First some background… Most modern engines today are overhead cam engines, which require a long belt or sometimes a chain to drive the camshaft(s). Most SUBARU engines today are DOHC, Dual Over Head Cam or SOHC, Single Over Head Cam. The DOHC has four camshafts (two per head) and sixteen valves (eight valves per head) while the SOHC has two camshaft (one cam per head) and sixteen valves. In both setups the camshafts are driven via one timing belt. The timing belt also runs the water pump. The timing belt is driven by the crankshaft.
Subaru Engines are horizontally opposed or boxer engines, meaning the pistons move horizontally within their cylinders. The camshafts are located above each of the two cylinder heads. In the picture above the two heads are located one on the left and one on the right side of the engine. The Timing belt serves the same function as timing chains on other cars, but are quieter, cheaper to manufacturer and do not require lubrication, so most new car manufacturers are using them. The draw back is that they do not last as long as a chain and often need to be changed every 60,000 – 80,000 miles. On newer SUBARUs, replacement is recommended every 100,000 miles.
Newer SUBARU engines are Interference Engines… This means without a properly placed timing belt, internal moving parts will come in contact or Interfere with each other.
So, what does all this mean?
If your timing belt breaks, the engine will continue to turn, but the camshafts stop. If any of the valves are open, and your engine is an interference engine, the piston will slam into the open valve and cause expensive damage. Most modern engines are built with very close tolerances, and to squeeze every last bit of power into a small package, engine manufacturers sometimes create issues with clearances. SUBARU is no exception. In addition to valves colliding with the pistons when the timing belt breaks or slips, the intake and exhaust valves often strike each other if opened at the same time. In short, any “valve timing disruption” will likely results in valve damage. The most common causes of valve timing disruption is broken or slipped timing belt do to age and neglect and/or failure of the water pump, tensioner or pulleys that the timing belt rides on..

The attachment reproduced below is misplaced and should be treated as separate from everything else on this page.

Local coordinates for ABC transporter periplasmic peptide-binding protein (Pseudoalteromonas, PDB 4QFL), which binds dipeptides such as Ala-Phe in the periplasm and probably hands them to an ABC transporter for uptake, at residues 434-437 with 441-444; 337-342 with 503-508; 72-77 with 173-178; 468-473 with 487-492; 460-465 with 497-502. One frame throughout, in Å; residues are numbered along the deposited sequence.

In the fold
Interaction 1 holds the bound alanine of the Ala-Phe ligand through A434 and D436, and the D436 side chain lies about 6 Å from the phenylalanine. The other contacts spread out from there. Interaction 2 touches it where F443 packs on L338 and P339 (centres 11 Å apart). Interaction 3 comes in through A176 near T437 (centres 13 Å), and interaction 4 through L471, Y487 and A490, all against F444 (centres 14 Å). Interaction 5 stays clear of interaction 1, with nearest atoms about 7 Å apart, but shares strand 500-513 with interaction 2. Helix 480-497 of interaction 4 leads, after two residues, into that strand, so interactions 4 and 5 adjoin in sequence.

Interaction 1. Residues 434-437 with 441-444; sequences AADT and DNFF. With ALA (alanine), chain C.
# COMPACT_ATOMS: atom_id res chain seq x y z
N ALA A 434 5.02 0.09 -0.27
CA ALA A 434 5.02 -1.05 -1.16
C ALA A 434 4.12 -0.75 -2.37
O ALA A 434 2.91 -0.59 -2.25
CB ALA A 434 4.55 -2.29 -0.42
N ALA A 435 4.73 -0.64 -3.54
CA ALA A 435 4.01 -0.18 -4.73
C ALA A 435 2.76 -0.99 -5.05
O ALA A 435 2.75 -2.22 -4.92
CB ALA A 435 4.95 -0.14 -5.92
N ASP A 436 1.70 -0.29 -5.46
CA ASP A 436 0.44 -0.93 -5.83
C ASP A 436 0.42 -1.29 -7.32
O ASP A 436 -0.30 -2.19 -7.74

You can see now why it is so critical to change your engine’s timing belt at the intervals recommended by the manufacturer. Newer SUBARU (1998 – 2010 2.5L) timing belts need to be changed every 100,000 miles.
Hundreds now, or Thousands later
It is crucial, that all of the oil seals, timing belt pulleys, tensioners and water pump are meticulously inspected before the new timing belt is installed. Failure of any one of these parts will destroy the new timing belt and thus cause major engine damage costing thousands of dollars.